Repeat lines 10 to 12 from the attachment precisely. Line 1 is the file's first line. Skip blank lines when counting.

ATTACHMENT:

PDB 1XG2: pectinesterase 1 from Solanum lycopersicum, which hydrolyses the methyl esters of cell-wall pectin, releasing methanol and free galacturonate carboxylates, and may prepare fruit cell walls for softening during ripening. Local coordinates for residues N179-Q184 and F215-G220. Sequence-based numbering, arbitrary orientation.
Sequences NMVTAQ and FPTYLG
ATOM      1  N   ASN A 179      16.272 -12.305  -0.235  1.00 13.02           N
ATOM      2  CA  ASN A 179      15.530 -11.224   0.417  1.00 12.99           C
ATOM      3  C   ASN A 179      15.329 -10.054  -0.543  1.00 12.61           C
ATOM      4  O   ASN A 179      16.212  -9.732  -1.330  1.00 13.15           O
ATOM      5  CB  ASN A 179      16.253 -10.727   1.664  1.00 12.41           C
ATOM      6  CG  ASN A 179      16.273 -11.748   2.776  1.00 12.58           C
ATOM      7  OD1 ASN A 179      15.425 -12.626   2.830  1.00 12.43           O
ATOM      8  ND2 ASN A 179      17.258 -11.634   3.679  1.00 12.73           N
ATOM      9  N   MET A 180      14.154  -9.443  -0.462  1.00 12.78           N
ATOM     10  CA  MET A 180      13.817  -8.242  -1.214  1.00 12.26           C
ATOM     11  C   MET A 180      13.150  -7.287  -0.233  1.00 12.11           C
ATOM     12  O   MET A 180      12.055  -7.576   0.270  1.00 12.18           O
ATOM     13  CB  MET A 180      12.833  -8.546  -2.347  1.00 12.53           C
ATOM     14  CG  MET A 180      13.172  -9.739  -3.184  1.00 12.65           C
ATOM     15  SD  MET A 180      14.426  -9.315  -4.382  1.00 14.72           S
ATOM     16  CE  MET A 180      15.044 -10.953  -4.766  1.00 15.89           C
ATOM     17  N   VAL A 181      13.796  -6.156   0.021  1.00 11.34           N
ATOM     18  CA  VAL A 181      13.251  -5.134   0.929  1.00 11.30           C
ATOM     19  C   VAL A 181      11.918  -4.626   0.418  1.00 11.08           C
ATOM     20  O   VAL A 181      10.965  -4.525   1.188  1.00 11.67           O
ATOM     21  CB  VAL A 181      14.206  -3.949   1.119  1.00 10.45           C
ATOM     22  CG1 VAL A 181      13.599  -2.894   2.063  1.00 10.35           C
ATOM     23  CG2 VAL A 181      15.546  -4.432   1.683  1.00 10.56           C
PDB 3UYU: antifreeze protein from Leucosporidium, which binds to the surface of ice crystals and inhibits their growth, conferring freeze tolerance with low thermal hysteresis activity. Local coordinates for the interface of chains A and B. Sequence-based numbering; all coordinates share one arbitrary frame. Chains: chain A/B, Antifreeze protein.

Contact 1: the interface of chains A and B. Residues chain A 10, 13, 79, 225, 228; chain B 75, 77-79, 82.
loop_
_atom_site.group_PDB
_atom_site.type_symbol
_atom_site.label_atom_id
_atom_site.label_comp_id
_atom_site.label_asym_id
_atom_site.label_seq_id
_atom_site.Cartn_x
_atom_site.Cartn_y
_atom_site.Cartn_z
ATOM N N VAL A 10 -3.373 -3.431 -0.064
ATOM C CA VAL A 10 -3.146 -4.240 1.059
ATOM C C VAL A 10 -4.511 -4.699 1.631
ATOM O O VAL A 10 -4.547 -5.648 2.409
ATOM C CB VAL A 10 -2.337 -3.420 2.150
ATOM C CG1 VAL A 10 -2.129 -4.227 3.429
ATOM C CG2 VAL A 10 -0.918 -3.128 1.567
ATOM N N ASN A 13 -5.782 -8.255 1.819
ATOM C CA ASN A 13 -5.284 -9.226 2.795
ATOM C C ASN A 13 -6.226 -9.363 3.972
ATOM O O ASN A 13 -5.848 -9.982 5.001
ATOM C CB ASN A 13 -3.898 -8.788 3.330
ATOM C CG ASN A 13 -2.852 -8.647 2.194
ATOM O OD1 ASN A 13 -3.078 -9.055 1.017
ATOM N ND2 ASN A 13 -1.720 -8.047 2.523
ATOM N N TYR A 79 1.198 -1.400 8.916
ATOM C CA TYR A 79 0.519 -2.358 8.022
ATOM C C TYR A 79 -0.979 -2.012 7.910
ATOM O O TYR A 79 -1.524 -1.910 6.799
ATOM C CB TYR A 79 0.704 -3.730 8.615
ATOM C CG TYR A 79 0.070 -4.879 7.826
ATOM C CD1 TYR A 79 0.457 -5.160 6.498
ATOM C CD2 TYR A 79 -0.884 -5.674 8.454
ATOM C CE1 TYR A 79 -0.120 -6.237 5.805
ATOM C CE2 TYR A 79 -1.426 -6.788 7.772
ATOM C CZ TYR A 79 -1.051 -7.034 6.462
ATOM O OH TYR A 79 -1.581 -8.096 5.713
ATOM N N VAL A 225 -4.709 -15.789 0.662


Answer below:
ATOM      8  ND2 ASN A 179      17.258 -11.634   3.679  1.00 12.73           N
ATOM      9  N   MET A 180      14.154  -9.443  -0.462  1.00 12.78           N
ATOM     10  CA  MET A 180      13.817  -8.242  -1.214  1.00 12.26           C